CAPAL’s programming outside of the internship placement also contributes to my professional and career goals by familiarizing me with public service as it relates to AANHPI leadership (through the Washington Leadership Programs,) learning about different outlets for public service (through roundtable discussions with the National Geospatial Agency, the Congressional Budget Office, US Department of State, etc.), the professional development workshops, mentorship program, and through community-building with our cohort. I also see the Community Action Project with Papa Ola Lokahi as an opportunity to use data to help serve a community that makes up a significant part of my home – Hawaii.

What do you hope to achieve this summer as a part of CAPAL’s 2021 cohort? 

I am amazed by how diverse CAPAL’s 2021 cohort is. AANHPI usually ends up meaning “East Asian American”, which is not at all representative of the incredible diversity of ethnicities, cultures, languages, and backgrounds within the AANHPI community. I am excited to learn from my cohort and their backgrounds, as CAPAL has done as an amazing job so far in connecting us over Zoom and encouraging us to take communication with our cohort onto our own independent platforms/mediums.

What does public service mean to you? 

My skills, talents, and past work experiences are a product of the opportunities, education, and mentorship that I’ve received over the years. Public service is to use the good that I have received from other people and pass it forward to others. 

However, interning for the USDA ARS and having conversations with their career staff (as well as a CAPAL-facilitated roundtable with a woman from the Congressional Budget Office) has given me insight on a whole new meaning to public service. Career staff are government workers who are hired to, theoretically, work in that position for as long as they like. As opposed to (political) appointees, like the US Secretary of Agriculture Tom Vilsack, career staff continue working in places like the USDA through Administration changes and Congressional election cycles. Career staff are expected to be nonpartisan and carry out the priorities of whoever they report to, whether that is the President/Administration or Congress. 

Although not for everyone, this type of civil servant serves at the will of somebody else that may not represent their own political views. Similarly, even political outlets for public service should still carry the same philosophy of servitude. A US Congressperson, for example, should be serving at the will of their constituency.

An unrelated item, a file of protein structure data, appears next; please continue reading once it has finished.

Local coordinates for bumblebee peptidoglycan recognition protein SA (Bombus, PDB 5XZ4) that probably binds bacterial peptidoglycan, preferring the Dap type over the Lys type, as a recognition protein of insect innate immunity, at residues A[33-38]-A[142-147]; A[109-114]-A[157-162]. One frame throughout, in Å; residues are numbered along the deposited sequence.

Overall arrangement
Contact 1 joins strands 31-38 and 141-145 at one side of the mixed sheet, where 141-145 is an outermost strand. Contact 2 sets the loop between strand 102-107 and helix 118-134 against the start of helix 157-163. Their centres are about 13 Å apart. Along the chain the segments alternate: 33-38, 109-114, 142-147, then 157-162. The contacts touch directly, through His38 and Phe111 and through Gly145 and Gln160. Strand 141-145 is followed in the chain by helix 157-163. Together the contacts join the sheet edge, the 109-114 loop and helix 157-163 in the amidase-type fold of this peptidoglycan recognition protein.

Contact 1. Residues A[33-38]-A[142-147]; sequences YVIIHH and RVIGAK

Did you pick up any new hobbies during quarantine, and if so, what are they?

During the 2020 fall semester, I lived at my friend’s house in Seattle. My friend is really into knitting, so she taught me how to do a basic garter stitch and corrected any mistakes I made along the way. It is still the only stitch I know, and I have not yet learned the art of creating projects that are not based in squares and rectangles (such as bags and scarves.) 

For most of 2020, though, I surfed (in Hawaii, the beach was always open for swimming/surfing even during complete lockdowns) and rode my bicycle.

If you could eat only one food for the rest of your life, what would it be?

I would eat Sukiyaki, which is a Japanese hotpot dish. It’s typically a more celebratory dish, but I like to cook a scaled down version of it at home at least twice a month.

From a more practical standpoint, my answer should be hotpot in general – this would give me more variety in food.

What is one country/place you hope to travel to one day? 

I’ve only been to Japan (which is where I was born) and the US. When I was really young, I dreamed of traveling to a place where I didn’t understand the language at all. At the time, the only country I knew of that didn’t speak English as their primary language was Italy. Now, I would love to travel to a Francophone country or region because I’ve been studying French since I was in seventh grade. I’ve never had the chance to put my language skills to practice. Although, it would still be cool to visit a place where I am completely lost and must rely entirely on gestures and facial expressions.

What’s one interesting/surprising fact that a lot of people may not know about you? 

I can ride a unicycle! Although, this might not be too surprising to my friends because I like doing all sorts of aerial arts and circus acrobatics, including aerial silks, flying trapeze, and corde lisse (rope). In Japan, riding a unicycle is a lot more common among elementary school children – I learned how to ride one when I was seven because all my friends and cousins knew how to.

Meet all of our 2021 CAPAL Scholars & Interns here.